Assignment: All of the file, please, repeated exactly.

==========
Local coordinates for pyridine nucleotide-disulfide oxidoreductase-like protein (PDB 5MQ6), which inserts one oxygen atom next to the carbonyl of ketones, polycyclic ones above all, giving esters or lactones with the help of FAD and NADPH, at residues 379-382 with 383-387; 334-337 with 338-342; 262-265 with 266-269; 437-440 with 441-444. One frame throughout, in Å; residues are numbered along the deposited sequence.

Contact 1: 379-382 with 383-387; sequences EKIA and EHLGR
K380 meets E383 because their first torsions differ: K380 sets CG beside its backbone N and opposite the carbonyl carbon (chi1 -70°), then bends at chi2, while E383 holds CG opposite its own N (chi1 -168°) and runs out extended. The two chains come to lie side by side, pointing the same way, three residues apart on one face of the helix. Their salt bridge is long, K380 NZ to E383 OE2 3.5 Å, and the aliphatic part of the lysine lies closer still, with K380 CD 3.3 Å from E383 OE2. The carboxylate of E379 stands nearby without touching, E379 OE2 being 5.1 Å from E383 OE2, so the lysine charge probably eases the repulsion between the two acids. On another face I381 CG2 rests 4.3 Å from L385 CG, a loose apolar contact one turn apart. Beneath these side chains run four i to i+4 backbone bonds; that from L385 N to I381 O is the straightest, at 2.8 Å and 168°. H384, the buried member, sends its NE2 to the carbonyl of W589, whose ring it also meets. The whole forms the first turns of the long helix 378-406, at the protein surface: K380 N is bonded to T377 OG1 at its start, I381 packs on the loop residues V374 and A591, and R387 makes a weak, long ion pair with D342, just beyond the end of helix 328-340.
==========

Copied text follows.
Local coordinates for pyridine nucleotide-disulfide oxidoreductase-like protein (PDB 5MQ6), which inserts one oxygen atom next to the carbonyl of ketones, polycyclic ones above all, giving esters or lactones with the help of FAD and NADPH, at residues 379-382 with 383-387; 334-337 with 338-342; 262-265 with 266-269; 437-440 with 441-444. One frame throughout, in Å; residues are numbered along the deposited sequence.

Contact 1: 379-382 with 383-387; sequences EKIA and EHLGR
K380 meets E383 because their first torsions differ: K380 sets CG beside its backbone N and opposite the carbonyl carbon (chi1 -70°), then bends at chi2, while E383 holds CG opposite its own N (chi1 -168°) and runs out extended. The two chains come to lie side by side, pointing the same way, three residues apart on one face of the helix. Their salt bridge is long, K380 NZ to E383 OE2 3.5 Å, and the aliphatic part of the lysine lies closer still, with K380 CD 3.3 Å from E383 OE2. The carboxylate of E379 stands nearby without touching, E379 OE2 being 5.1 Å from E383 OE2, so the lysine charge probably eases the repulsion between the two acids. On another face I381 CG2 rests 4.3 Å from L385 CG, a loose apolar contact one turn apart. Beneath these side chains run four i to i+4 backbone bonds; that from L385 N to I381 O is the straightest, at 2.8 Å and 168°. H384, the buried member, sends its NE2 to the carbonyl of W589, whose ring it also meets. The whole forms the first turns of the long helix 378-406, at the protein surface: K380 N is bonded to T377 OG1 at its start, I381 packs on the loop residues V374 and A591, and R387 makes a weak, long ion pair with D342, just beyond the end of helix 328-340.